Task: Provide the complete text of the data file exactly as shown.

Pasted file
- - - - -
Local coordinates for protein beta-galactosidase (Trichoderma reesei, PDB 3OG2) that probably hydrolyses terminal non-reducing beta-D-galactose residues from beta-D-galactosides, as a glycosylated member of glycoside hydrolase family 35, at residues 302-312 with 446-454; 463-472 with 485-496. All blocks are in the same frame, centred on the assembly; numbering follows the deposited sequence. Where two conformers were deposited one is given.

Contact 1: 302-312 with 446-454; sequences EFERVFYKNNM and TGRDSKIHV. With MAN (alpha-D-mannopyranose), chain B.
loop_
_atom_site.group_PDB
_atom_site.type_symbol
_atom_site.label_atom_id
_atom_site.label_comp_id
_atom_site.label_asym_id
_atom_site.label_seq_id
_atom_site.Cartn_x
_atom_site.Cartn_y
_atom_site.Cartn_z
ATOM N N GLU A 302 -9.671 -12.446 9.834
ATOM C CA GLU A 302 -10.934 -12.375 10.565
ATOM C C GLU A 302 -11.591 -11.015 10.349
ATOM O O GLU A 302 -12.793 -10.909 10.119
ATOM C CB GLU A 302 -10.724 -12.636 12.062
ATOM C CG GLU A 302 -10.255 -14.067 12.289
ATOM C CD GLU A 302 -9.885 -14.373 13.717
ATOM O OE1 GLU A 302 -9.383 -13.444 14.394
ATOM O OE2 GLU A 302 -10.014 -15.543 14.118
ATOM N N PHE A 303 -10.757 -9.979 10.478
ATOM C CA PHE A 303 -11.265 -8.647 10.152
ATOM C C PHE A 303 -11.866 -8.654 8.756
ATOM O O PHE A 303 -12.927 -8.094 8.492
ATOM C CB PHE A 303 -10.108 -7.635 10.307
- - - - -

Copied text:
Local coordinates for protein beta-galactosidase (Trichoderma reesei, PDB 3OG2) that probably hydrolyses terminal non-reducing beta-D-galactose residues from beta-D-galactosides, as a glycosylated member of glycoside hydrolase family 35, at residues 302-312 with 446-454; 463-472 with 485-496. All blocks are in the same frame, centred on the assembly; numbering follows the deposited sequence. Where two conformers were deposited one is given.

Contact 1: 302-312 with 446-454; sequences EFERVFYKNNM and TGRDSKIHV. With MAN (alpha-D-mannopyranose), chain B.
loop_
_atom_site.group_PDB
_atom_site.type_symbol
_atom_site.label_atom_id
_atom_site.label_comp_id
_atom_site.label_asym_id
_atom_site.label_seq_id
_atom_site.Cartn_x
_atom_site.Cartn_y
_atom_site.Cartn_z
ATOM N N GLU A 302 -9.671 -12.446 9.834
ATOM C CA GLU A 302 -10.934 -12.375 10.565
ATOM C C GLU A 302 -11.591 -11.015 10.349
ATOM O O GLU A 302 -12.793 -10.909 10.119
ATOM C CB GLU A 302 -10.724 -12.636 12.062
ATOM C CG GLU A 302 -10.255 -14.067 12.289
ATOM C CD GLU A 302 -9.885 -14.373 13.717
ATOM O OE1 GLU A 302 -9.383 -13.444 14.394
ATOM O OE2 GLU A 302 -10.014 -15.543 14.118
ATOM N N PHE A 303 -10.757 -9.979 10.478
ATOM C CA PHE A 303 -11.265 -8.647 10.152
ATOM C C PHE A 303 -11.866 -8.654 8.756
ATOM O O PHE A 303 -12.927 -8.094 8.492
ATOM C CB PHE A 303 -10.108 -7.635 10.307